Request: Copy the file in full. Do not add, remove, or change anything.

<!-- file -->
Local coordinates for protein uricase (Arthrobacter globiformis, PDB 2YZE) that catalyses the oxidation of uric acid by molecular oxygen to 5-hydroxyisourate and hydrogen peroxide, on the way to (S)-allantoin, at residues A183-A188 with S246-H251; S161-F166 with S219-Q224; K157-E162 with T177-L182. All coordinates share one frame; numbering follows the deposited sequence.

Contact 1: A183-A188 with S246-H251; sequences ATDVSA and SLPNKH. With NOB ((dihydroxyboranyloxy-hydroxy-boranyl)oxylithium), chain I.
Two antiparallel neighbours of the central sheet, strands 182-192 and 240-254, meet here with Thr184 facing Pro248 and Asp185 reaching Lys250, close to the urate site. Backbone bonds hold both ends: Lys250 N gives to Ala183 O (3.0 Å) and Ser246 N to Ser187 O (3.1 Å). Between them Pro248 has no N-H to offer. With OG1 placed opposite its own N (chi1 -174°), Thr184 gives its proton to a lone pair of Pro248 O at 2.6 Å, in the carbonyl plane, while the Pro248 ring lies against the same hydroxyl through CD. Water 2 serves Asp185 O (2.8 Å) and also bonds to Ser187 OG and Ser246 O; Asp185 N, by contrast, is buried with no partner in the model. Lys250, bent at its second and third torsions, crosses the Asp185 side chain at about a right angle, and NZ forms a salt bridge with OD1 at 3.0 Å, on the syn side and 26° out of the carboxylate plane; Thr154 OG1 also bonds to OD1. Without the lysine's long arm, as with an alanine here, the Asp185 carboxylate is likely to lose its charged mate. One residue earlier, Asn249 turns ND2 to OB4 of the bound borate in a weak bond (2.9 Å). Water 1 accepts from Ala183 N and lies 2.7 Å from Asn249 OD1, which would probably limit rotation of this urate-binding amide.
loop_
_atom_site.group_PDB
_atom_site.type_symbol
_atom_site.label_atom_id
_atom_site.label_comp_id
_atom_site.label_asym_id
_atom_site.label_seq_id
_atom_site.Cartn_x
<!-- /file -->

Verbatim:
Local coordinates for protein uricase (Arthrobacter globiformis, PDB 2YZE) that catalyses the oxidation of uric acid by molecular oxygen to 5-hydroxyisourate and hydrogen peroxide, on the way to (S)-allantoin, at residues A183-A188 with S246-H251; S161-F166 with S219-Q224; K157-E162 with T177-L182. All coordinates share one frame; numbering follows the deposited sequence.

Contact 1: A183-A188 with S246-H251; sequences ATDVSA and SLPNKH. With NOB ((dihydroxyboranyloxy-hydroxy-boranyl)oxylithium), chain I.
Two antiparallel neighbours of the central sheet, strands 182-192 and 240-254, meet here with Thr184 facing Pro248 and Asp185 reaching Lys250, close to the urate site. Backbone bonds hold both ends: Lys250 N gives to Ala183 O (3.0 Å) and Ser246 N to Ser187 O (3.1 Å). Between them Pro248 has no N-H to offer. With OG1 placed opposite its own N (chi1 -174°), Thr184 gives its proton to a lone pair of Pro248 O at 2.6 Å, in the carbonyl plane, while the Pro248 ring lies against the same hydroxyl through CD. Water 2 serves Asp185 O (2.8 Å) and also bonds to Ser187 OG and Ser246 O; Asp185 N, by contrast, is buried with no partner in the model. Lys250, bent at its second and third torsions, crosses the Asp185 side chain at about a right angle, and NZ forms a salt bridge with OD1 at 3.0 Å, on the syn side and 26° out of the carboxylate plane; Thr154 OG1 also bonds to OD1. Without the lysine's long arm, as with an alanine here, the Asp185 carboxylate is likely to lose its charged mate. One residue earlier, Asn249 turns ND2 to OB4 of the bound borate in a weak bond (2.9 Å). Water 1 accepts from Ala183 N and lies 2.7 Å from Asn249 OD1, which would probably limit rotation of this urate-binding amide.
loop_
_atom_site.group_PDB
_atom_site.type_symbol
_atom_site.label_atom_id
_atom_site.label_comp_id
_atom_site.label_asym_id
_atom_site.label_seq_id
_atom_site.Cartn_x